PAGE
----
A ban on bedside Bibles considered by an hospital trust that feared the Christian holy books could spread germs has been rejected.

Bibles in bedside areas could pose a risk of cross-infection if not cleaned properly, according to research studied by Nottingham University Hospitals Trust.

But the trust decided against banning the book in bedside lockers, opting instead to keep copies in holders and protective plastic covers that can be easily cleaned after each patient has used them.

But on wards for patients with virulent infections, single use Bibles will be introduced.

The books will be disposed of and replaced with new ones after use by each patient in two wards and some side rooms.

Jenny Leggott, the trust’s director of nursing, said: “We have been speaking to our patients, staff and members of the public over the last few months to get their views on where Bibles should be kept on our wards.

“We always strive to find ways of improving safety and cleanliness at our hospitals.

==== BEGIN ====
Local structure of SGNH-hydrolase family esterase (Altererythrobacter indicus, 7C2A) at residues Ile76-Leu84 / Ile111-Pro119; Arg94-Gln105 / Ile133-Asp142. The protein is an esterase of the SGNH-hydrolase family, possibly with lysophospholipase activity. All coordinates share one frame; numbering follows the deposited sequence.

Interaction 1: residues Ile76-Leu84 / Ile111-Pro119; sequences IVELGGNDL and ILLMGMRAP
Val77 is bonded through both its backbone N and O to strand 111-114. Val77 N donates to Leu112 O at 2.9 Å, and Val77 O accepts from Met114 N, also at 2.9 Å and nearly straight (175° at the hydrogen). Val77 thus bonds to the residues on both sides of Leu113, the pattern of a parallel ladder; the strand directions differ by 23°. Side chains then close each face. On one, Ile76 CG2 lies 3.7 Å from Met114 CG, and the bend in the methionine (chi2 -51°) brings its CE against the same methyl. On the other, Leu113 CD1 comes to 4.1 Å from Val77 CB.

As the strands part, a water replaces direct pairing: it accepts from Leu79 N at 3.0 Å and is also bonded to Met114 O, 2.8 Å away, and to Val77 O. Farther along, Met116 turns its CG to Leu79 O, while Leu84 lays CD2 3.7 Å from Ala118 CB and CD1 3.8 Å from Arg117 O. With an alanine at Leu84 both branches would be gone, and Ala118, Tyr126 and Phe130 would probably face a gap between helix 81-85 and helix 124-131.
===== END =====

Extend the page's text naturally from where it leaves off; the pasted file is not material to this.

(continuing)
“We therefore took the opportunity to review how our bedside areas are cleaned. This raised the question as to whether Bibles should continue to be kept in bedside lockers or available elsewhere on the ward.

“We have taken time over the last few weeks to ensure we understand everyone’s views on this important subject, demonstrating our respect of all needs and faiths.”

Most people would prefer Bibles to remain in bedside areas as they provide “an important and familiar source of comfort for patients during their stay in hospital”, she added.

But the hydrogen peroxide used to clean rooms where patients with infections such as Clostridium difficile are cared for is not effective on paper.

Ms Leggott said: “We will ensure that an additional supply of Bibles is available in these areas to they can be replenished as necessary.”

The decision to allow Bibles to remain in bedside lockers was welcomed by local churches.

Rev Karen Rooms of St Ann With Emmanuel Church in Nottingham suggested that spirituality was an important aspect of healing.

She said: “When people are ill the things that give them meaning and purpose and the spiritual aspect of people’s lives sometimes comes sharply into focus.

“Making that resource available to those who want it is to be welcomed.”